B)      Currency – the US Dollar Index continues to look awful from both a TRADE and TREND perspective with TREND line resistance now fortifying itself up at $84.21. Like a stock price for a company, the fiscal health of a country is reflected by the strength of her currency. As the European governments get austere, the US government continues to play chicken with a global game of reflation that is damning both the rates of return on American savings accounts and the currency that backs them.


So, in the aggregate, as we Pause To Wonder what this all means relative to our current positioning, this is what I am going to do:

  1. Europe – stay away from the short side of European Equities (we have no European equity shorts); get long some European equity exposure (preferably German) on a pullback; and remain long the British Pound (we are long FXB).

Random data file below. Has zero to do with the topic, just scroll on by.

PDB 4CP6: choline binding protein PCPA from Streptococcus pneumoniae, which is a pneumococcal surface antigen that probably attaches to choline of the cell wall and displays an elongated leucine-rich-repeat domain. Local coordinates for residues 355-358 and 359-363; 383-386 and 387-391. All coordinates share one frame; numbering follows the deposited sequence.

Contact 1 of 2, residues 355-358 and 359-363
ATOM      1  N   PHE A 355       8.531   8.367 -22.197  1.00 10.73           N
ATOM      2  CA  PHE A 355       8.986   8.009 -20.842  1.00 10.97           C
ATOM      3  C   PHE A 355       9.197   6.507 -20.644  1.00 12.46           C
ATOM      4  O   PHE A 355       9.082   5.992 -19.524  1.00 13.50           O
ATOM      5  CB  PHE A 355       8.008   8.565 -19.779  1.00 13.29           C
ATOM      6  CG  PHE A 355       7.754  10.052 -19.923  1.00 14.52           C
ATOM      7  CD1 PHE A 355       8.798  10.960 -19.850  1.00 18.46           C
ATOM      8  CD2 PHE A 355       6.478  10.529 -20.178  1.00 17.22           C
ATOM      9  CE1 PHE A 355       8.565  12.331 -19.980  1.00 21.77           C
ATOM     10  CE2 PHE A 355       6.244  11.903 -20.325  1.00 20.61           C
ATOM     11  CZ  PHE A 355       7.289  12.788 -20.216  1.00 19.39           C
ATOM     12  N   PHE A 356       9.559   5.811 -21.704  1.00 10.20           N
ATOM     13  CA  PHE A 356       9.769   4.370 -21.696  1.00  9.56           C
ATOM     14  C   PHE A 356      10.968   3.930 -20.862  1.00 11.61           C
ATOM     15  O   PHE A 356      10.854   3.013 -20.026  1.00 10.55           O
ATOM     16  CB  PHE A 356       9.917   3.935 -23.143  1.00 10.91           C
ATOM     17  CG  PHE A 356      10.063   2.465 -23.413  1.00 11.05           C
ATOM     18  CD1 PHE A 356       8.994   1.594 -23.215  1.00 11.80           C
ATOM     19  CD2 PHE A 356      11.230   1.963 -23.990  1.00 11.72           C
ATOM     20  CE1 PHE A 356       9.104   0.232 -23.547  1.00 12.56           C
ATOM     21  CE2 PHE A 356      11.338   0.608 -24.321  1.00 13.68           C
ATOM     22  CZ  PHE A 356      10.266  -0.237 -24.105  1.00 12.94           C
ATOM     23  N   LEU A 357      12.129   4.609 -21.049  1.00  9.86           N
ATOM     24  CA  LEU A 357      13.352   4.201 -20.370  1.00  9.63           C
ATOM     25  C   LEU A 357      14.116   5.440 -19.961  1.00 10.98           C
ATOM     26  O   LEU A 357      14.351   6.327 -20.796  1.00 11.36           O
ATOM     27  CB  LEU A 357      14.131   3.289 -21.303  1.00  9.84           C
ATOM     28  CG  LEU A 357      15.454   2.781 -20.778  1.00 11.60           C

2. Asia – buy more Asian Equities and Currencies. We are currently long Singapore (EWS) and the Chinese Yuan (CYB).
  3. USA – short the SP500 all the way up to 1144 (we are short SPY) and remain short the US Dollar (we shorted the UUP on June 7th).

Managing risk doesn’t happen in a price-momentum, performance chasing, vacuum. It’s both global in capital flows and interconnected across asset classes with a Darwinian function that will render long term parrots and monkeys “as good as dead. “ In the short run, our risk management task remains to not lose money and keep your hard earned capital alive.


My immediate term support and resistance levels for the SP500 are now 1088 and 1122, respectively.


Best of luck out there today,



Keith R. McCullough
Chief Executive Officer


Pause To Wonder - china